He looked round rather helplessly, wondering where he should put his hat—a solid, flat-crowned British affair. Eve took it from him and laid it aside.

Captain Bontnor sat very stiffly down. His square form did not seem to lose any of its height by the change of position, and with a stiff back he looked admiringly round the room, waiting like a child at a school treat.

As the meal progressed he grew more at ease, telling them of the little difficulties of his journey, avoiding with a tact not always found inside a better coat all mention of the sad event which had caused him to take this long journey after his travelling days were done.

That which set him at ease more than all else was the fact, at length fully grasped, that Fitz was, like himself, a sailor. Here at least was a topic upon which he could converse with any man. General subjects only were discussed, as if by tacit consent. No mention was made of the future until this was somewhat rudely brought before their notice by the announcement that a second visitor desired to see the senorita.

With a more assured manner than that of his predecessor, a small, dark man came into the room, throwing off his cloak and handing it to the servant. He bowed ceremoniously and with true Spanish grace to Eve, with less ceremony and more dignity to the two men.

"I beg that your excellency will accept the sympathy of my deepest heart," he said. "I regret to trouble you so soon after the great loss sustained by your excellency, indeed, by the whole island of Majorca. But it is a matter of business. Such things cannot be delayed. Have I your excellency's permission to proceed?"

"Certainly, senor."

The man's clean-shaven face was like a mask. The expressions seemed to come and go as if worked by machinery. Sympathy was turned off, and in its place Polite-Attention-to-Business appeared. From under his arm he drew a leather portfolio, which he placed upon the table.

"The affairs of the late Cavalier Challoner were perhaps known to your excellency?"

"No; I knew nothing of my father's affairs."

Sympathy seemed to be struggling behind "Polite-Attention-to- Business," while for a moment a real look of distress flitted over the parchment face. He paused for an instant, reflecting while he assorted his papers.

"I am," he said, "the lawyer of his excellency the Count de Lloseta."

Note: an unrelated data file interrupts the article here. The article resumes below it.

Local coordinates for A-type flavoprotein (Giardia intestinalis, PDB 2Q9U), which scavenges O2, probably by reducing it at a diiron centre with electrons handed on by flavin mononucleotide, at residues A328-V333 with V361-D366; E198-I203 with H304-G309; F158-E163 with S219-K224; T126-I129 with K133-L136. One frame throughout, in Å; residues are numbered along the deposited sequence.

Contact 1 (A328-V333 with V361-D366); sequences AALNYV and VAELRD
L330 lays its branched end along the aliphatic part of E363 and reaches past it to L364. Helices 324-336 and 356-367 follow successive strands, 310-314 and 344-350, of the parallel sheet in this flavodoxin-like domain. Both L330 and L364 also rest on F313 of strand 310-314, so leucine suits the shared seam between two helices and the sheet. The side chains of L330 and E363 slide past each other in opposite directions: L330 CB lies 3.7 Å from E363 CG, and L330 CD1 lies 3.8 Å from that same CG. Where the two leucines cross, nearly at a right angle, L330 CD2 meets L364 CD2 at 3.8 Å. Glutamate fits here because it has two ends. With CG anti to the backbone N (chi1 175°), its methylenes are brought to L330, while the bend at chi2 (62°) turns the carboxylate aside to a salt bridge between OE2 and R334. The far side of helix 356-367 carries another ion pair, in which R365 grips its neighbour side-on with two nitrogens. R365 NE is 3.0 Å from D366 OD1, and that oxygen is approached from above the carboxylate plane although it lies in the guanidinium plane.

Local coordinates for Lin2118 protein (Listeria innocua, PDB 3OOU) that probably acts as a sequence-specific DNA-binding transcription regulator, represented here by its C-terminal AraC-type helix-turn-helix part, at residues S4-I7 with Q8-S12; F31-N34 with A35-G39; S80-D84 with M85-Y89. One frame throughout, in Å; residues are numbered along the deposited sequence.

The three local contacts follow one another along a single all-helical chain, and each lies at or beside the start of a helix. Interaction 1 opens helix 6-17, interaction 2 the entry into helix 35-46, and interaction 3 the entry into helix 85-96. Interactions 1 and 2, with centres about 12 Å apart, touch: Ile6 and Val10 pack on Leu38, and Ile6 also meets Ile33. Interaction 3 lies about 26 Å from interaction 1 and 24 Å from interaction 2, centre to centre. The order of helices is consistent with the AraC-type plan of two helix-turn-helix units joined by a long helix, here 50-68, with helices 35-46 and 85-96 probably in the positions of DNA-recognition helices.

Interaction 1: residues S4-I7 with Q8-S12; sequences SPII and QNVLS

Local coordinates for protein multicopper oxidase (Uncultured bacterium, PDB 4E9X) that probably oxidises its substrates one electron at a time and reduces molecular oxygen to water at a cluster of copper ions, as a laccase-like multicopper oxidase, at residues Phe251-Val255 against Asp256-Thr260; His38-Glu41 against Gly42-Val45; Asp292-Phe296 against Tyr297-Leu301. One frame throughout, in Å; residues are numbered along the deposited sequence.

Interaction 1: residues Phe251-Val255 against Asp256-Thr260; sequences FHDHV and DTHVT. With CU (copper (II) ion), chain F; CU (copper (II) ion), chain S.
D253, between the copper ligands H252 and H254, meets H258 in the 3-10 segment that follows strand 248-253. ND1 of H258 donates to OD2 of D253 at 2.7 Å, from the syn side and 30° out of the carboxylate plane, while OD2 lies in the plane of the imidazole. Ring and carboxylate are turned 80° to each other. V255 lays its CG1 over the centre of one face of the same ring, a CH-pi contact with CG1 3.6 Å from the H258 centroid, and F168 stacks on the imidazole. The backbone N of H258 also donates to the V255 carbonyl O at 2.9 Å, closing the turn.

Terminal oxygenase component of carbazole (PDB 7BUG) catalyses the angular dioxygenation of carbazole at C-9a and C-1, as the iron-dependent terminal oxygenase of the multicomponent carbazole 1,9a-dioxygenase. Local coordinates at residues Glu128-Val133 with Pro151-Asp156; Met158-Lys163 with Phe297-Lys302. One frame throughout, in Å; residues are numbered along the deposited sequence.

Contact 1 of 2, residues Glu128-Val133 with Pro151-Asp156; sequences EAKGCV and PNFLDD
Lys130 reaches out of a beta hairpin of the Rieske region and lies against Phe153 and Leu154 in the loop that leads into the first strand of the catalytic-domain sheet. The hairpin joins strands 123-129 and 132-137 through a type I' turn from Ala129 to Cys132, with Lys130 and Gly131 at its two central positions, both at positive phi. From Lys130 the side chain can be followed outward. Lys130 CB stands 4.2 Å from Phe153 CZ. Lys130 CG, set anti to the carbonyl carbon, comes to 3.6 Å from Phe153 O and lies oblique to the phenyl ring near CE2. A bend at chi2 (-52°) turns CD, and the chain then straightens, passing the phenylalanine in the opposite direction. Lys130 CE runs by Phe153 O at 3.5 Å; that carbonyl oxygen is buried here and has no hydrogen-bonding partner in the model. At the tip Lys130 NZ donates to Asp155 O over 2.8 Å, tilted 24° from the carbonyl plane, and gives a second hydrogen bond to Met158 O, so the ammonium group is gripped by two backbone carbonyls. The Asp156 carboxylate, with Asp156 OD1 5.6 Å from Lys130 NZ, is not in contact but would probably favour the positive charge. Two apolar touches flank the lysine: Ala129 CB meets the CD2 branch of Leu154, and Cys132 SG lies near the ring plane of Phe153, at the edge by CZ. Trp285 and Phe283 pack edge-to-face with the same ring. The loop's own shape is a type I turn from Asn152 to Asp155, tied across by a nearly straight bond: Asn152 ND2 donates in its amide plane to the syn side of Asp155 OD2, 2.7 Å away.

Eve and Fitz exchanged a glance, and as silence was kept the lawyer went on.

"Three generations ago," he said, "a Count de Lloseta, the grandfather of this present excellency, made over on 'rotas' the estate and house known as the Val d'Erraha to the grandfather of the late Cavalier Challoner—a Captain Challoner, one of Admiral Byng's men."

Again he paused, arranging his papers.

"The Majorcan system 'rotas' is known to your excellency?"

"No, senor."

"On this system an estate is made over for one or two or three generations by the proprietor to the lessee who farms or sublets the land, and in lieu of rent hands over to the proprietor a certain proportion of the crops. Does your excellency follow me?"

Eve did not answer at once. Then the lawyer's meaning seemed to dawn upon her.

"Then," she said, "the Casa d'Erraha never belonged to my father?"

"Never"—with a grave bow.

"And I have nothing—nothing at all! I am penniless?"

The lawyer looked from her to Fitz, who was standing beside her listening to the conversation, but not offering to take part in it.

"Unless your excellency has private means—in England, perhaps."

"I do not know—I know nothing. And we must leave the Casa d'Erraha. When, senor? Tell me when."

The lawyer avoided her distressed eyes.

"Well," he said slowly, "the law is rather summary. I—your excellency understands I only do my duty. I am not the principal. I have no authority whatever—except the law."

"You mean that I must go at once?"

The lawyer's parchment face was generously expressive of grief now.

"Excellency, the lease terminated at the death of the late Caballero Challoner."

Eve stood for a moment, breathing hard. Fate seemed suddenly to have turned against her at every point. At this moment Captain Bontnor made bold—one could see him doing it—to take her hand.

"My dear," he said, "I don't quite understand what this foreign gentleman and you are talkin' about. But if it's trouble, dear, if it's trouble—just let me try."


Measure thy life by loss instead of gain, Not by the wine drunk, but the wine poured forth.